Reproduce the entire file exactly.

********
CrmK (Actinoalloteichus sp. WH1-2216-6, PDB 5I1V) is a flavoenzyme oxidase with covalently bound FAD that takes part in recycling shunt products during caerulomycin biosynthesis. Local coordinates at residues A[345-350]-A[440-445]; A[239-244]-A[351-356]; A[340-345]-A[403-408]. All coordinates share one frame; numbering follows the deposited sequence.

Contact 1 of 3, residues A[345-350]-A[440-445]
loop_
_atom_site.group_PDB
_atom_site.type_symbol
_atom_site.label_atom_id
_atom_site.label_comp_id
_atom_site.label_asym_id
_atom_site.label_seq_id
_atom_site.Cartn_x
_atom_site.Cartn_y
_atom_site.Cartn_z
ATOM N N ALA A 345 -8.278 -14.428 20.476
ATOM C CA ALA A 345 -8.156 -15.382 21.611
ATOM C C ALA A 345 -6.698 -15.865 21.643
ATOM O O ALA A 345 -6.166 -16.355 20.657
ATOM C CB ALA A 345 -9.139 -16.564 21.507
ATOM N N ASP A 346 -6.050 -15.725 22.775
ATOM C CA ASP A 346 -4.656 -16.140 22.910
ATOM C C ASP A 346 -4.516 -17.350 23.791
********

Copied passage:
CrmK (Actinoalloteichus sp. WH1-2216-6, PDB 5I1V) is a flavoenzyme oxidase with covalently bound FAD that takes part in recycling shunt products during caerulomycin biosynthesis. Local coordinates at residues A[345-350]-A[440-445]; A[239-244]-A[351-356]; A[340-345]-A[403-408]. All coordinates share one frame; numbering follows the deposited sequence.

Contact 1 of 3, residues A[345-350]-A[440-445]
loop_
_atom_site.group_PDB
_atom_site.type_symbol
_atom_site.label_atom_id
_atom_site.label_comp_id
_atom_site.label_asym_id
_atom_site.label_seq_id
_atom_site.Cartn_x
_atom_site.Cartn_y
_atom_site.Cartn_z
ATOM N N ALA A 345 -8.278 -14.428 20.476
ATOM C CA ALA A 345 -8.156 -15.382 21.611
ATOM C C ALA A 345 -6.698 -15.865 21.643
ATOM O O ALA A 345 -6.166 -16.355 20.657
ATOM C CB ALA A 345 -9.139 -16.564 21.507
ATOM N N ASP A 346 -6.050 -15.725 22.775
ATOM C CA ASP A 346 -4.656 -16.140 22.910
ATOM C C ASP A 346 -4.516 -17.350 23.791